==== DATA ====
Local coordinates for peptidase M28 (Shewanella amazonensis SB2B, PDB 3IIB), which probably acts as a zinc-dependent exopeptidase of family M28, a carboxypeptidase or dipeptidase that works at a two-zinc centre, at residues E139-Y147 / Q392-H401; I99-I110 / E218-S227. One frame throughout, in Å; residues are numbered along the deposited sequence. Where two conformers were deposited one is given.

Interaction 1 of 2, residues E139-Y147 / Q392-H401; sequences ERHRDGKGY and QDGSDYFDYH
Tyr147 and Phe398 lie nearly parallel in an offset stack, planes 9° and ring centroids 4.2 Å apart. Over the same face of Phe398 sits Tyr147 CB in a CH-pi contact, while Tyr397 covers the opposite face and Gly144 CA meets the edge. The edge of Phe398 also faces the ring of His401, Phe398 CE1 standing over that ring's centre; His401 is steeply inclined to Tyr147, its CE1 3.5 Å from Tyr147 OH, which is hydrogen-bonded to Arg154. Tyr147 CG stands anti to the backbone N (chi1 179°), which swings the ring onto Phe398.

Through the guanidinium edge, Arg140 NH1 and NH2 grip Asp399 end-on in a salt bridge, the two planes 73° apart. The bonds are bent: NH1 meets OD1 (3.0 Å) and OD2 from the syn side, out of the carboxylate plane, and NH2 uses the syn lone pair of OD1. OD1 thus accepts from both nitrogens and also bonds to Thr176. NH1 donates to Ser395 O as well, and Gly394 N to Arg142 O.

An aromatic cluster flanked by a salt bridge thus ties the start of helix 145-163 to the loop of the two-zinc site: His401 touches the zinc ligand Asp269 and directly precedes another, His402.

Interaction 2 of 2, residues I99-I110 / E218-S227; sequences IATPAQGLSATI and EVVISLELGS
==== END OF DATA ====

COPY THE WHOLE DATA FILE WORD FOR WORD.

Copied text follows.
Local coordinates for peptidase M28 (Shewanella amazonensis SB2B, PDB 3IIB), which probably acts as a zinc-dependent exopeptidase of family M28, a carboxypeptidase or dipeptidase that works at a two-zinc centre, at residues E139-Y147 / Q392-H401; I99-I110 / E218-S227. One frame throughout, in Å; residues are numbered along the deposited sequence. Where two conformers were deposited one is given.

Interaction 1 of 2, residues E139-Y147 / Q392-H401; sequences ERHRDGKGY and QDGSDYFDYH
Tyr147 and Phe398 lie nearly parallel in an offset stack, planes 9° and ring centroids 4.2 Å apart. Over the same face of Phe398 sits Tyr147 CB in a CH-pi contact, while Tyr397 covers the opposite face and Gly144 CA meets the edge. The edge of Phe398 also faces the ring of His401, Phe398 CE1 standing over that ring's centre; His401 is steeply inclined to Tyr147, its CE1 3.5 Å from Tyr147 OH, which is hydrogen-bonded to Arg154. Tyr147 CG stands anti to the backbone N (chi1 179°), which swings the ring onto Phe398.

Through the guanidinium edge, Arg140 NH1 and NH2 grip Asp399 end-on in a salt bridge, the two planes 73° apart. The bonds are bent: NH1 meets OD1 (3.0 Å) and OD2 from the syn side, out of the carboxylate plane, and NH2 uses the syn lone pair of OD1. OD1 thus accepts from both nitrogens and also bonds to Thr176. NH1 donates to Ser395 O as well, and Gly394 N to Arg142 O.

An aromatic cluster flanked by a salt bridge thus ties the start of helix 145-163 to the loop of the two-zinc site: His401 touches the zinc ligand Asp269 and directly precedes another, His402.

Interaction 2 of 2, residues I99-I110 / E218-S227; sequences IATPAQGLSATI and EVVISLELGS